Saturday, July 10, 2010

Shmuck of the Week: jebishere

Among the many, many, many douchebags who just want to make a quick buck from the work of others, a reader of my blog found this gem on eBay:
This is outstandingly presumptuous, and so the 'Shmuck' award goes to jebishere - congratulations!

Sunday, July 4, 2010

How to protect better: Secure BIOS Passwords for Laptops

Since I get a lot of visitors from within the networks of computer vendors (hi guys!), I might as well just give you some hints on how to implement a laptop password in a more secure way. I understand that a lot of your customers forget their passwords and that it's just too expensive for you and your customers to swap the mainboards each time this happens. Also, you are prone to use the lame password implementations of the BIOS vendors. Don't - do your own stuff. Here are a few advices free of charge on how to do better:
  • Use better hashing functions for the passwords. CRC16, CRC32, etc. are a bad choice - they are invertible, and even if they weren't, a modern machine can find a hash collision within seconds because the keyspace is only 2^32 in size. Various implementations of better algorithms such as MD6 and SHA2 are readily available.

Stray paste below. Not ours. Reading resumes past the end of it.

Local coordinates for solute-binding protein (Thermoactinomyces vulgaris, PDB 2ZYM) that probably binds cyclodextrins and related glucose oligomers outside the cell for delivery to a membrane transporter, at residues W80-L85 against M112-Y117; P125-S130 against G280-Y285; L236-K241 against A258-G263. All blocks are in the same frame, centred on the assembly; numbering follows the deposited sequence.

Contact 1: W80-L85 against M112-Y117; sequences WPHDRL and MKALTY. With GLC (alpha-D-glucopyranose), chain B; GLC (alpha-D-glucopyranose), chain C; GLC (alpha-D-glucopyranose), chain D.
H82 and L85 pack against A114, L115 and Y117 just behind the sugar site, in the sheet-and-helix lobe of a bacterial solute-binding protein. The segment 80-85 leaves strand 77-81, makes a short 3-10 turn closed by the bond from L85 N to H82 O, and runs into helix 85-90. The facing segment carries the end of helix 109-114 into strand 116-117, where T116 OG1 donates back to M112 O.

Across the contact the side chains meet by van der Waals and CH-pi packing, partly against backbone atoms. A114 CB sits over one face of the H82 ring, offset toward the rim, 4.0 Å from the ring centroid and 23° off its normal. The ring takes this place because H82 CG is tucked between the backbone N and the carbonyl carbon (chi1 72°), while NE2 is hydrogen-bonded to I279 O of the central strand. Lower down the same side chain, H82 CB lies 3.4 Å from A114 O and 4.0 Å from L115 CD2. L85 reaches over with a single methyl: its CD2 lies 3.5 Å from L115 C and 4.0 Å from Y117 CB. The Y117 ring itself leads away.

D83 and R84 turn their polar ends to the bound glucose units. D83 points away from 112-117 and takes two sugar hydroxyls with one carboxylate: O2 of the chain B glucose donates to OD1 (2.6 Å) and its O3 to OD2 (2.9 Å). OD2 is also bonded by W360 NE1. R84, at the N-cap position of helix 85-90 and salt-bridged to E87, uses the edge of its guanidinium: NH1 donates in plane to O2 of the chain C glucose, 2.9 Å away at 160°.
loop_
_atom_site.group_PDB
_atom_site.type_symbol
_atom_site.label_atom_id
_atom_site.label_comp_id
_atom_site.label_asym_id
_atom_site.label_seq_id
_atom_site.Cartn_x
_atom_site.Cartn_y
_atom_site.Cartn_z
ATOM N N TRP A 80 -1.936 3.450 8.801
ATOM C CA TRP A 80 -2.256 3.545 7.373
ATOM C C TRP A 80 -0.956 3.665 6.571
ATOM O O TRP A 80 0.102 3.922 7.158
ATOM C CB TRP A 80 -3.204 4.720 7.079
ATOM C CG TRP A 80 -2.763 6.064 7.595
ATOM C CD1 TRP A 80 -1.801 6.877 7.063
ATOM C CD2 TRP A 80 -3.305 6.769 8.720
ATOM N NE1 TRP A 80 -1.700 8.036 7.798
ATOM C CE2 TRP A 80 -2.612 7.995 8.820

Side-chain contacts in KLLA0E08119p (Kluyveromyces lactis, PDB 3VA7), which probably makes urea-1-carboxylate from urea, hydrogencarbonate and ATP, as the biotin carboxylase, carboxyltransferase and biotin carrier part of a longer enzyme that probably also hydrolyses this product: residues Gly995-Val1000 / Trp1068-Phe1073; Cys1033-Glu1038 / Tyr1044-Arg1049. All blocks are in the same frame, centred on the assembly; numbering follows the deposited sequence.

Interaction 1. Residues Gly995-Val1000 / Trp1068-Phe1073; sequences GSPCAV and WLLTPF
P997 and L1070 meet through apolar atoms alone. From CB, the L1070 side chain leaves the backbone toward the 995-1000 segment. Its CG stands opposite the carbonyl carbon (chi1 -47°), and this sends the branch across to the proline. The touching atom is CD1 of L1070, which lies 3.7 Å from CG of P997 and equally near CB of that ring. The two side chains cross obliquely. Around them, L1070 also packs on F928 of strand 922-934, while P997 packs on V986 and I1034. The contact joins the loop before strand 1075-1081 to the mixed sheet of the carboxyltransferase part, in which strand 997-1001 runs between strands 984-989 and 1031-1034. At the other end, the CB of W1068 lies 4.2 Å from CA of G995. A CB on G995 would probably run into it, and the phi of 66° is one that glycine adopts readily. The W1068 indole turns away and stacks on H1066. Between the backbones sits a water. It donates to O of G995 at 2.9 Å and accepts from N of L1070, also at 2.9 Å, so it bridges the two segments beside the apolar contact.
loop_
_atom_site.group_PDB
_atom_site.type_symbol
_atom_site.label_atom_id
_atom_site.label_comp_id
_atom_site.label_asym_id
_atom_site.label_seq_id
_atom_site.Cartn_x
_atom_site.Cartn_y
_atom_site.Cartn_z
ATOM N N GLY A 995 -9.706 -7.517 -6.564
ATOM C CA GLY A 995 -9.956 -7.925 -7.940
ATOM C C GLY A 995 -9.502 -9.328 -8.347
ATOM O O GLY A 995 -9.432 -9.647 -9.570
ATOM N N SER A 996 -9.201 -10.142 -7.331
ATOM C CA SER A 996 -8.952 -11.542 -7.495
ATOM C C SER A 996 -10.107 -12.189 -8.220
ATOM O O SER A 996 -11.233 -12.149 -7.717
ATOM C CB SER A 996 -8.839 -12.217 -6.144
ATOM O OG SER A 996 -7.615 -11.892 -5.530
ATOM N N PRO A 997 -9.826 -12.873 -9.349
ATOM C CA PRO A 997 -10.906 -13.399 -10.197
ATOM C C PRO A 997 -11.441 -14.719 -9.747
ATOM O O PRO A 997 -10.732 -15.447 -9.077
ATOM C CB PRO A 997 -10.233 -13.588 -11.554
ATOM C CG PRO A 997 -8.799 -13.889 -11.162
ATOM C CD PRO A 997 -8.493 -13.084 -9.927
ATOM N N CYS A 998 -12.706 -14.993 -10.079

• Use the machine's serial number in conjunction with the MAC address of the network card to salt the password before hashing it. If the password isn't set, just use both of these to check a hash stored in your 'NVRAM' anyway. This makes it a bit harder to just clone an EEPROM, FlashROM, or any other chip.
  • Try to calculate some portions of the algorithm not on the main CPU, but on the keyboard controller - this puts a physical obstacle on reversing the code. Also, provide a secure path for updating the code if the need arises - you don't want to have unencrypted code in your update binaries that can be easily disassembled and reverse-engineered.
  • If the password can't be verified, generate a random number from the RTC the third time an invalid password has been entered. Salt it heavily with serial numbers (laptop, MAC, CPU, etc.). Then hash it to generate a one-time password (OTP). Use public-key cryptography on the OTP, e.g. elliptic curves. DO NOT STORE THE PRIVATE KEY IN THE BIOS. Output the result to the screen, making sure that it is properly encoded ('O' vs '0', checksums). Do not save the one-time password anywhere. In fact, wipe it from the memory just after it has been encrypted. Make sure that it's really zero'd out everywhere (CPU cache).
  • When a customer calls the support and asks for a password reset, verify that he is indeed the owner of the laptop. Let him read the encrypted and encoded OTP to you, then calculate the OTP by decoding and decrypting it using your private key.
  • Do not hand out service tools to your service team which contain the private key. Instead, run a central password service on a server which is secured and can only be accessed with proper authentication. Actively monitor each and every access.
  • Do not charge customers for resetting a password. That's just lame.
So.. I'm eager to see something more advanced than your current lame attempts at password protection.